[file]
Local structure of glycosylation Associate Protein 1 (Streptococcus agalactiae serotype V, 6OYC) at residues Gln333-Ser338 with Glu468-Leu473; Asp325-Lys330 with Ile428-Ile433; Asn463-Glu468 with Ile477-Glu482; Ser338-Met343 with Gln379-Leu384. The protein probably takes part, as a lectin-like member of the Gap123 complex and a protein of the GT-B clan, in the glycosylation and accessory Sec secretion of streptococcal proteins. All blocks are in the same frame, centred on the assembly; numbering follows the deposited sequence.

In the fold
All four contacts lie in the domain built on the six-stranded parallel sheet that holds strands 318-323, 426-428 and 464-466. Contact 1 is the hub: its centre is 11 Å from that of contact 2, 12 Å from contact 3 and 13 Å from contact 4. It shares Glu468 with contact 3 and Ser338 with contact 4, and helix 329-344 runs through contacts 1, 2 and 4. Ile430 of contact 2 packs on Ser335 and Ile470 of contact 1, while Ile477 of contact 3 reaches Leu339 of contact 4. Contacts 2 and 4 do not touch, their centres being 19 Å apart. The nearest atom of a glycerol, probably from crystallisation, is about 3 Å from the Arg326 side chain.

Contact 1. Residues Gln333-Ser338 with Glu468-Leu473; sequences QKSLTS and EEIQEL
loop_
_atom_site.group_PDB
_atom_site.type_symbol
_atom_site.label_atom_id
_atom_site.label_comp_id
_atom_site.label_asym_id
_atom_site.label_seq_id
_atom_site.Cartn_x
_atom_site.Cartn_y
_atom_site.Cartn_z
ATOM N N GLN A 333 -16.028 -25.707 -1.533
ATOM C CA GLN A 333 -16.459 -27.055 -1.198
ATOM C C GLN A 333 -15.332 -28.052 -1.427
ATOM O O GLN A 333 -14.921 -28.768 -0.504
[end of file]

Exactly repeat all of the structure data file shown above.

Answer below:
Local structure of glycosylation Associate Protein 1 (Streptococcus agalactiae serotype V, 6OYC) at residues Gln333-Ser338 with Glu468-Leu473; Asp325-Lys330 with Ile428-Ile433; Asn463-Glu468 with Ile477-Glu482; Ser338-Met343 with Gln379-Leu384. The protein probably takes part, as a lectin-like member of the Gap123 complex and a protein of the GT-B clan, in the glycosylation and accessory Sec secretion of streptococcal proteins. All blocks are in the same frame, centred on the assembly; numbering follows the deposited sequence.

In the fold
All four contacts lie in the domain built on the six-stranded parallel sheet that holds strands 318-323, 426-428 and 464-466. Contact 1 is the hub: its centre is 11 Å from that of contact 2, 12 Å from contact 3 and 13 Å from contact 4. It shares Glu468 with contact 3 and Ser338 with contact 4, and helix 329-344 runs through contacts 1, 2 and 4. Ile430 of contact 2 packs on Ser335 and Ile470 of contact 1, while Ile477 of contact 3 reaches Leu339 of contact 4. Contacts 2 and 4 do not touch, their centres being 19 Å apart. The nearest atom of a glycerol, probably from crystallisation, is about 3 Å from the Arg326 side chain.

Contact 1. Residues Gln333-Ser338 with Glu468-Leu473; sequences QKSLTS and EEIQEL
loop_
_atom_site.group_PDB
_atom_site.type_symbol
_atom_site.label_atom_id
_atom_site.label_comp_id
_atom_site.label_asym_id
_atom_site.label_seq_id
_atom_site.Cartn_x
_atom_site.Cartn_y
_atom_site.Cartn_z
ATOM N N GLN A 333 -16.028 -25.707 -1.533
ATOM C CA GLN A 333 -16.459 -27.055 -1.198
ATOM C C GLN A 333 -15.332 -28.052 -1.427
ATOM O O GLN A 333 -14.921 -28.768 -0.504